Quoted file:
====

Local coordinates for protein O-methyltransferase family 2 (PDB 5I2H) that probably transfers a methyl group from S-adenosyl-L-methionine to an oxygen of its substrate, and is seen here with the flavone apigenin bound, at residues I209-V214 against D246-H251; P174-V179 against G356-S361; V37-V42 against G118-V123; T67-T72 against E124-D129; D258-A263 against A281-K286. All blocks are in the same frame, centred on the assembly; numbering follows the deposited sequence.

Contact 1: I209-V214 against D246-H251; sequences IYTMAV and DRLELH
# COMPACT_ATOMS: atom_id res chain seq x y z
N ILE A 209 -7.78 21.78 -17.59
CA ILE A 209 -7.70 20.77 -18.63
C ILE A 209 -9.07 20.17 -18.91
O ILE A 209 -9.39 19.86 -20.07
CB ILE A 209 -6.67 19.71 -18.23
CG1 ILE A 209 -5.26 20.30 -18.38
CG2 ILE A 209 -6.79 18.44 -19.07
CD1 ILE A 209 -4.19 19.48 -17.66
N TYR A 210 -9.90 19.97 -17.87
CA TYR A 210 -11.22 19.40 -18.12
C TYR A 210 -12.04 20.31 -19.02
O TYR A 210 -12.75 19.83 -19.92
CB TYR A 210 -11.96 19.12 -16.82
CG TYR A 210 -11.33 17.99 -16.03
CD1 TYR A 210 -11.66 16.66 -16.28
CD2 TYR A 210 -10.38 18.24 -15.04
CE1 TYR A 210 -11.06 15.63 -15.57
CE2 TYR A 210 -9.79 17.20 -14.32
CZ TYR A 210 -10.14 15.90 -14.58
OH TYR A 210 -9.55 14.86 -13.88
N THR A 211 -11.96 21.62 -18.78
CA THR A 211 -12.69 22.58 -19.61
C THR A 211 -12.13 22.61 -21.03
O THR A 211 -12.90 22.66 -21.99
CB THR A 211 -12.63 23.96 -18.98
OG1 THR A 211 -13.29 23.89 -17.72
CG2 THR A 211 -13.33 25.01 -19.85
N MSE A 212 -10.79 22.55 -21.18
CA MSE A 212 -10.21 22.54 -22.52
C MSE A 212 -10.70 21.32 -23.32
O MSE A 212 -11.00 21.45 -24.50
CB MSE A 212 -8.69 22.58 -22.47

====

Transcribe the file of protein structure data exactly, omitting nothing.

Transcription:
Local coordinates for protein O-methyltransferase family 2 (PDB 5I2H) that probably transfers a methyl group from S-adenosyl-L-methionine to an oxygen of its substrate, and is seen here with the flavone apigenin bound, at residues I209-V214 against D246-H251; P174-V179 against G356-S361; V37-V42 against G118-V123; T67-T72 against E124-D129; D258-A263 against A281-K286. All blocks are in the same frame, centred on the assembly; numbering follows the deposited sequence.

Contact 1: I209-V214 against D246-H251; sequences IYTMAV and DRLELH
# COMPACT_ATOMS: atom_id res chain seq x y z
N ILE A 209 -7.78 21.78 -17.59
CA ILE A 209 -7.70 20.77 -18.63
C ILE A 209 -9.07 20.17 -18.91
O ILE A 209 -9.39 19.86 -20.07
CB ILE A 209 -6.67 19.71 -18.23
CG1 ILE A 209 -5.26 20.30 -18.38
CG2 ILE A 209 -6.79 18.44 -19.07
CD1 ILE A 209 -4.19 19.48 -17.66
N TYR A 210 -9.90 19.97 -17.87
CA TYR A 210 -11.22 19.40 -18.12
C TYR A 210 -12.04 20.31 -19.02
O TYR A 210 -12.75 19.83 -19.92
CB TYR A 210 -11.96 19.12 -16.82
CG TYR A 210 -11.33 17.99 -16.03
CD1 TYR A 210 -11.66 16.66 -16.28
CD2 TYR A 210 -10.38 18.24 -15.04
CE1 TYR A 210 -11.06 15.63 -15.57
CE2 TYR A 210 -9.79 17.20 -14.32
CZ TYR A 210 -10.14 15.90 -14.58
OH TYR A 210 -9.55 14.86 -13.88
N THR A 211 -11.96 21.62 -18.78
CA THR A 211 -12.69 22.58 -19.61
C THR A 211 -12.13 22.61 -21.03
O THR A 211 -12.90 22.66 -21.99
CB THR A 211 -12.63 23.96 -18.98
OG1 THR A 211 -13.29 23.89 -17.72
CG2 THR A 211 -13.33 25.01 -19.85
N MSE A 212 -10.79 22.55 -21.18
CA MSE A 212 -10.21 22.54 -22.52
C MSE A 212 -10.70 21.32 -23.32
O MSE A 212 -11.00 21.45 -24.50
CB MSE A 212 -8.69 22.58 -22.47